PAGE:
Lipids and Women • LDL (Bad Cholesterol) is a good predictor of heart disease in men. • Simple LDL measurements predict little in women. • Despite awareness of other modifiable risk factors, we tend to focus on one risk factor (LDL cholesterol) and one therapy (statin drugs)
Tangent about problems with LDL • LDL is clearly bad, at least for men but there are differences among the types of LDL • My LDL is 180 yours is 120. Who has the worst problem? We don’t know because • Answer: It depends on number of cholesterol particles and therefore on the size of the LDL particle.
This Just In • “Women without coronary artery disease do not benefit from Statin use”. • For women with known cardiovascular disease, treating hyperlipidemia is effective in reducing fatal and non fatal heart attacks…but “does not affect total mortality”.
Another Big Problem • Coenzyme Q-10 is a very important anti-oxidant. • Coenzyme Q-10 is produced in the body, in the same chemical pathway as cholesterol. • The enzyme, HMG CoA reductase is essential for producing CoQ-10. • Statin drugs work by disabling this enzyme.
CoQ-10 • Many of unpleasant effects of statin drugs (muscle aches, fatigue) can be reversed by using CoQ-10. • CoQ-10 has now been demonstrated to be important in treating Parkinson’s disease. • I believe that everyone on statin drugs should take CoQ-10.
HDL Cholesterol • HDL (good cholesterol) is very important in women: • HDL below 50 makes women 2.7 times more likely to die of a heart attack.
Triglycerides • Triglycerides between 200 and 400 increase risk of heart attack death by 2.4 • Triglycerides above 400 make women 6.9 times more likely to die of heart attacks.
The Metabolic Syndromealso called INSULIN RESISTANCE • Abnormal cholesterol profiles High TG, low HDL high LDL • Hypertension • Type 2 Diabetes • Coronary artery disease • Breast, prostate and colon cancer • Polycystic ovarian disease
Insulin’s Role • High blood sugar is highly toxic to brain tissue. • When you eat carbohydrates your body turns them into sugar, glucose. • Insulin rises after you eat carbohydrates to protect your tissues from excess energy. • Insulin lets excess energy be quickly cleared from the bloodstream to be stored as triglycerides and cholesterol. • In the short term, high insulin levels protect your tissues • In the long run, high insulin levels are associated with many health problems, called the metabolic syndrome.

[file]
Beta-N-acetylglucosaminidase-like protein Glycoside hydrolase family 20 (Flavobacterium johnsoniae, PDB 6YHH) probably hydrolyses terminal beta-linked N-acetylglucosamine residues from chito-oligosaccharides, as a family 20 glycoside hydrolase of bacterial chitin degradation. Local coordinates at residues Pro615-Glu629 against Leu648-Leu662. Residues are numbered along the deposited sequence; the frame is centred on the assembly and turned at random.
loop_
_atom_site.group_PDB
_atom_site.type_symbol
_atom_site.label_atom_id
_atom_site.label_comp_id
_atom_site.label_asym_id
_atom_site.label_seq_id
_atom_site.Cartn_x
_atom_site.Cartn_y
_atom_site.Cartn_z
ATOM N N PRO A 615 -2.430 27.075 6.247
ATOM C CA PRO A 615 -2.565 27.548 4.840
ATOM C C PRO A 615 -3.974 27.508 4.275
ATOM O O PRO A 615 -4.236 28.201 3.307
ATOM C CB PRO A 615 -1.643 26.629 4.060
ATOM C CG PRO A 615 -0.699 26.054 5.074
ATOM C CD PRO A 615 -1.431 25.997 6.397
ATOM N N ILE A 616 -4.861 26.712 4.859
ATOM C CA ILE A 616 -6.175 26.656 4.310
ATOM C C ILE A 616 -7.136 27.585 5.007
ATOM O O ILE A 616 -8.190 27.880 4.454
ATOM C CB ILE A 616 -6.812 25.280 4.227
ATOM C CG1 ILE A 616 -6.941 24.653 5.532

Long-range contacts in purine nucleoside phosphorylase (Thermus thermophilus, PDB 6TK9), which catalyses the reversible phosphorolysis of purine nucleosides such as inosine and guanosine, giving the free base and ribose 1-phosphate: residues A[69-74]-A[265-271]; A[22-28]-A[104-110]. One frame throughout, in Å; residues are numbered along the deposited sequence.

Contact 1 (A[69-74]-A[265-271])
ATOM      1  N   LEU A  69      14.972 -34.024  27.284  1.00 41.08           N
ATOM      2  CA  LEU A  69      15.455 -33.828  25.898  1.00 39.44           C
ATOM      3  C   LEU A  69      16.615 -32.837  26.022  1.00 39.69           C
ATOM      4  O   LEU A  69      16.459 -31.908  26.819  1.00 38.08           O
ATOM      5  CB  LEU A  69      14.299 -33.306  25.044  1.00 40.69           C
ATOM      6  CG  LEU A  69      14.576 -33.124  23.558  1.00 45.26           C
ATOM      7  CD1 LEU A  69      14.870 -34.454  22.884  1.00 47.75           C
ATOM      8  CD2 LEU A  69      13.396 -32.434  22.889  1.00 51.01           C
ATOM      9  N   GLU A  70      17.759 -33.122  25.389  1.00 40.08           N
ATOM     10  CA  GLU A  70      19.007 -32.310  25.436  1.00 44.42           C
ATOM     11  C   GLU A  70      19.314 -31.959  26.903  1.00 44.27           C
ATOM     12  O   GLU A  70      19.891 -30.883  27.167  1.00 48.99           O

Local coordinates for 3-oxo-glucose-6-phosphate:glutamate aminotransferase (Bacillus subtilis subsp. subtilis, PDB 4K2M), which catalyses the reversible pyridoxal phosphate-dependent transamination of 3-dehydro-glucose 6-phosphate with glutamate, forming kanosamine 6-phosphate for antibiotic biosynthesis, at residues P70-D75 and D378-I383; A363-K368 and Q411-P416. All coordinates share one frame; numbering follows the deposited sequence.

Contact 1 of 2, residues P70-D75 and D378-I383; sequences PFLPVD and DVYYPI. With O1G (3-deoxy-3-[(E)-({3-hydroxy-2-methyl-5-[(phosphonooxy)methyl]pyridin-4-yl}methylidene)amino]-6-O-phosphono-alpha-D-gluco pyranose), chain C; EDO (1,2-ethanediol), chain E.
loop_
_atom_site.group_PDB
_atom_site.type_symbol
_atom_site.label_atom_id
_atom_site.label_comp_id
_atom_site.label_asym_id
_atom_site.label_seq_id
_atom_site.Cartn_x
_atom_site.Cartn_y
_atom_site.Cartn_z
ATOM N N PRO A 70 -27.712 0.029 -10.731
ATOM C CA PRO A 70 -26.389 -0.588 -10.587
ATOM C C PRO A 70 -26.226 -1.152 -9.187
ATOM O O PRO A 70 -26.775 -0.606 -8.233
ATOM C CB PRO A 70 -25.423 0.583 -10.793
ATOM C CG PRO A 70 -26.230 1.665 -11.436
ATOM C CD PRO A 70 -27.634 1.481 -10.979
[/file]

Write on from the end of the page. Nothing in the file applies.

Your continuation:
Triglycerides, Insulin and Diabetes • Learn and control your triglyceride number • Of all lipid markers, this one is associated with the effectiveness of your diet and exercise program. • Triglycerides are where your body stores excess carbohydrate calories • We have long known that Triglycerides are an important marker for CAD risk in women.
A complex problem without an easy solution • What’s a girl to do?
How do you protect yourself? • Lower your risk for heart disease by 70%!
The Lyons Study • 605 French men and women who had survived heart attacks • Divided into two groups: • American heart Association Diet (low fat) • Mediterrainian diet: • Olive oil • Whole grains • More root and green vegetables • More fish and poultry, less red meat
Lyon s Study Results • Study was stopped after only 30 months: • A 70% reduction in deaths from all causes in the group with the Mediterainian diet. • This was in people who had already had heart attacks!
Changes you can make for risk reduction • Stop or avoid smoking • Improve your diet (the LYONS Study) • Maintain a normal weight • Exercise • Consider hormone replacement • Maintain normal blood pressure • Reduce stress in your life
ONE SIZE FITS ALL MEDICINE IS THE BEST FOR THE DRUG COMPANIES. • It is not necessarily the best for your body